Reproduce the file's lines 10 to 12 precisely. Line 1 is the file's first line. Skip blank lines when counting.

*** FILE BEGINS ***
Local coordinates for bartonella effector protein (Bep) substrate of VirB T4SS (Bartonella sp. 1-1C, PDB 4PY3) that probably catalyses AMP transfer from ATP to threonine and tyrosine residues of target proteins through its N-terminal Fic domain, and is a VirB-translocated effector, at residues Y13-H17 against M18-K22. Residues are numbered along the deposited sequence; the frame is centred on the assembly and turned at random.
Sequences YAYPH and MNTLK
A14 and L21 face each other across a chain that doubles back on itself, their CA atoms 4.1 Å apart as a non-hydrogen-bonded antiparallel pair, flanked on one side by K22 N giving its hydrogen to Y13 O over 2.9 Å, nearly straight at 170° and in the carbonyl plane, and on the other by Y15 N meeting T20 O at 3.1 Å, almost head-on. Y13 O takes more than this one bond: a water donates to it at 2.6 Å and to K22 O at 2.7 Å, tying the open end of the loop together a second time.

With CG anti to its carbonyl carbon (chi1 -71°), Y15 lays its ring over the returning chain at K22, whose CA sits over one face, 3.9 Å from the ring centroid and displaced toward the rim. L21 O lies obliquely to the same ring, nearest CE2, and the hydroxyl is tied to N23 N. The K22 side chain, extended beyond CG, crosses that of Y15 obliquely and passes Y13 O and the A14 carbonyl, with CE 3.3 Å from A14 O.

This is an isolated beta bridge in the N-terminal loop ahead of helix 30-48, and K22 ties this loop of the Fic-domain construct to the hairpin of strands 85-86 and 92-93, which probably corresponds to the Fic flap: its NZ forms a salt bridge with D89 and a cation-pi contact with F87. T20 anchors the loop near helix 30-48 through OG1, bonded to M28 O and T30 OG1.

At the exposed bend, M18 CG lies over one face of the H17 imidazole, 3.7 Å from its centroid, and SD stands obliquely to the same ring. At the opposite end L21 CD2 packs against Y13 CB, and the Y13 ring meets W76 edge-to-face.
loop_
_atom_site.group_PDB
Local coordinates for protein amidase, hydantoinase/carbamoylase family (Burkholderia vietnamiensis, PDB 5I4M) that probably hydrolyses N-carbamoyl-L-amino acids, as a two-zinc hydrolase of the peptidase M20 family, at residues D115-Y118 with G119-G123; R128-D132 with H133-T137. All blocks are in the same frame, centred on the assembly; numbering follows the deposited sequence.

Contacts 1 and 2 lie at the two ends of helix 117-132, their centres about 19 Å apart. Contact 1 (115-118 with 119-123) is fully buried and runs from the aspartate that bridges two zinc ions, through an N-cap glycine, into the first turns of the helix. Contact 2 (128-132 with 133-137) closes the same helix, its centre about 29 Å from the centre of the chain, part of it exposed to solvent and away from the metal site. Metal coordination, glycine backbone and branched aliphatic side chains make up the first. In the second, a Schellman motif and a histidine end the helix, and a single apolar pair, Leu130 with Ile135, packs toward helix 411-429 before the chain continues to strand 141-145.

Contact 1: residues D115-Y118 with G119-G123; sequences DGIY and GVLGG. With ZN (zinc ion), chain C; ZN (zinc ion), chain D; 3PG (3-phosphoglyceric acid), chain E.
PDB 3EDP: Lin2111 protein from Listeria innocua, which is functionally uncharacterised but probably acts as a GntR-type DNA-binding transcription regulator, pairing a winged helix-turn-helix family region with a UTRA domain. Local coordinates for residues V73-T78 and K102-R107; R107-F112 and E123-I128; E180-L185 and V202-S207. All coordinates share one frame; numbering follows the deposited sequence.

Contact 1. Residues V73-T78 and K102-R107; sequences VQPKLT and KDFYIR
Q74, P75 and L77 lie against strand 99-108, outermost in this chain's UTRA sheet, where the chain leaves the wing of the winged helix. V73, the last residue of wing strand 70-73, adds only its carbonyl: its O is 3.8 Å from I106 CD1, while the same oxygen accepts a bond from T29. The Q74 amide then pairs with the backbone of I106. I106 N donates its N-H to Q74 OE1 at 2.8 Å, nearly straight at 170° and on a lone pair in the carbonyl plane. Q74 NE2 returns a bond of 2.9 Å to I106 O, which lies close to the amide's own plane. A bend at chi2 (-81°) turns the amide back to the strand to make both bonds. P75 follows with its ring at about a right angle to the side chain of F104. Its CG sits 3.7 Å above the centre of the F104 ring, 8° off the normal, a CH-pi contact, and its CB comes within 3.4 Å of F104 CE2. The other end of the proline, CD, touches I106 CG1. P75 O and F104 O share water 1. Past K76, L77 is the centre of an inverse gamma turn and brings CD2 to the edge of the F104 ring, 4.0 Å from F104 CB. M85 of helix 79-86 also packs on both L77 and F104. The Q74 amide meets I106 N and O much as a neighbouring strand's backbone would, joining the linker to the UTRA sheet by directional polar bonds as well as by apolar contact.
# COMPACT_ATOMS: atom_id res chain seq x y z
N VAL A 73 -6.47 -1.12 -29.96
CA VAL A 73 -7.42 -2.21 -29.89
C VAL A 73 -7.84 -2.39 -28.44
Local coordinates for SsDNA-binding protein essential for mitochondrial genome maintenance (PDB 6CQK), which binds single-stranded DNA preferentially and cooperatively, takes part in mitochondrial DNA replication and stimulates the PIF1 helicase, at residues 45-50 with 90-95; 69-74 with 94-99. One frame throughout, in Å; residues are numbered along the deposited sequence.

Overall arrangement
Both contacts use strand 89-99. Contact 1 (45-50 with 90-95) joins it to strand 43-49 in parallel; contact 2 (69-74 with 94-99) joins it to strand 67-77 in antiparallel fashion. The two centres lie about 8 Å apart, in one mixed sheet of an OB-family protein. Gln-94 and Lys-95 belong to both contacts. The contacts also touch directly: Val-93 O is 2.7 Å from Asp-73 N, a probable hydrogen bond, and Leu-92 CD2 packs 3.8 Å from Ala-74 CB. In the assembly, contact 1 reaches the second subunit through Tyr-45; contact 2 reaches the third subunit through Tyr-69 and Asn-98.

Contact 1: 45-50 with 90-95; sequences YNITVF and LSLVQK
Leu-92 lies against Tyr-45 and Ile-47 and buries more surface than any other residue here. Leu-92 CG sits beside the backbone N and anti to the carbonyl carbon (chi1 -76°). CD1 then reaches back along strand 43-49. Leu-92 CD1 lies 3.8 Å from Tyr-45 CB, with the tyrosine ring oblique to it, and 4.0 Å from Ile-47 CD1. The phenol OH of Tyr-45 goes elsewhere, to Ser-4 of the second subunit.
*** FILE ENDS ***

Contacts 1 and 2 lie at the two ends of helix 117-132, their centres about 19 Å apart. Contact 1 (115-118 with 119-123) is fully buried and runs from the aspartate that bridges two zinc ions, through an N-cap glycine, into the first turns of the helix. Contact 2 (128-132 with 133-137) closes the same helix, its centre about 29 Å from the centre of the chain, part of it exposed to solvent and away from the metal site. Metal coordination, glycine backbone and branched aliphatic side chains make up the first. In the second, a Schellman motif and a histidine end the helix, and a single apolar pair, Leu130 with Ile135, packs toward helix 411-429 before the chain continues to strand 141-145.

Contact 1: residues D115-Y118 with G119-G123; sequences DGIY and GVLGG. With ZN (zinc ion), chain C; ZN (zinc ion), chain D; 3PG (3-phosphoglyceric acid), chain E.
PDB 3EDP: Lin2111 protein from Listeria innocua, which is functionally uncharacterised but probably acts as a GntR-type DNA-binding transcription regulator, pairing a winged helix-turn-helix family region with a UTRA domain. Local coordinates for residues V73-T78 and K102-R107; R107-F112 and E123-I128; E180-L185 and V202-S207. All coordinates share one frame; numbering follows the deposited sequence.